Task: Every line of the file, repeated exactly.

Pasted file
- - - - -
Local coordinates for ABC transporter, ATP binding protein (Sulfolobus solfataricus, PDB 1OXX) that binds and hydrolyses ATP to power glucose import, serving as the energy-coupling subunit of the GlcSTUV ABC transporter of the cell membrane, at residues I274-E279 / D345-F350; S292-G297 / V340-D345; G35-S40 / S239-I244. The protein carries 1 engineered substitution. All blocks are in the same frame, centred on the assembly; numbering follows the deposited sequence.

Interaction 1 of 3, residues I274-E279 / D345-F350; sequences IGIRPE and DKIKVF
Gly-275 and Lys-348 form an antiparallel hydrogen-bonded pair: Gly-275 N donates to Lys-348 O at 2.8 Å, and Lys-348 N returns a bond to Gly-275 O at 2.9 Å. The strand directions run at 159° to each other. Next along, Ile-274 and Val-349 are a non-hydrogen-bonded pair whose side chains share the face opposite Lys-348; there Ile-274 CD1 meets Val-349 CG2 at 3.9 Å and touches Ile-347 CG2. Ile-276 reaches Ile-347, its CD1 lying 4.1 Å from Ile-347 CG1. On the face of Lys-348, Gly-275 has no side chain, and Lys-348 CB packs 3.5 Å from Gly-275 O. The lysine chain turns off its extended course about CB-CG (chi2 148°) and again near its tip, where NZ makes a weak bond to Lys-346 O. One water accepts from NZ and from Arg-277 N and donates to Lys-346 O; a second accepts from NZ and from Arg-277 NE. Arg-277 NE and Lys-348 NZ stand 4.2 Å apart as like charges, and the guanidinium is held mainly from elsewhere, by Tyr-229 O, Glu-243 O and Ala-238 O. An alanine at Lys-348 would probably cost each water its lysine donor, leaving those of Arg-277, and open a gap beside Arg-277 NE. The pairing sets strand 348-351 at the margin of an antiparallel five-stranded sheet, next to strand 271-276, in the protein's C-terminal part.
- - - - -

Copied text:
Local coordinates for ABC transporter, ATP binding protein (Sulfolobus solfataricus, PDB 1OXX) that binds and hydrolyses ATP to power glucose import, serving as the energy-coupling subunit of the GlcSTUV ABC transporter of the cell membrane, at residues I274-E279 / D345-F350; S292-G297 / V340-D345; G35-S40 / S239-I244. The protein carries 1 engineered substitution. All blocks are in the same frame, centred on the assembly; numbering follows the deposited sequence.

Interaction 1 of 3, residues I274-E279 / D345-F350; sequences IGIRPE and DKIKVF
Gly-275 and Lys-348 form an antiparallel hydrogen-bonded pair: Gly-275 N donates to Lys-348 O at 2.8 Å, and Lys-348 N returns a bond to Gly-275 O at 2.9 Å. The strand directions run at 159° to each other. Next along, Ile-274 and Val-349 are a non-hydrogen-bonded pair whose side chains share the face opposite Lys-348; there Ile-274 CD1 meets Val-349 CG2 at 3.9 Å and touches Ile-347 CG2. Ile-276 reaches Ile-347, its CD1 lying 4.1 Å from Ile-347 CG1. On the face of Lys-348, Gly-275 has no side chain, and Lys-348 CB packs 3.5 Å from Gly-275 O. The lysine chain turns off its extended course about CB-CG (chi2 148°) and again near its tip, where NZ makes a weak bond to Lys-346 O. One water accepts from NZ and from Arg-277 N and donates to Lys-346 O; a second accepts from NZ and from Arg-277 NE. Arg-277 NE and Lys-348 NZ stand 4.2 Å apart as like charges, and the guanidinium is held mainly from elsewhere, by Tyr-229 O, Glu-243 O and Ala-238 O. An alanine at Lys-348 would probably cost each water its lysine donor, leaving those of Arg-277, and open a gap beside Arg-277 NE. The pairing sets strand 348-351 at the margin of an antiparallel five-stranded sheet, next to strand 271-276, in the protein's C-terminal part.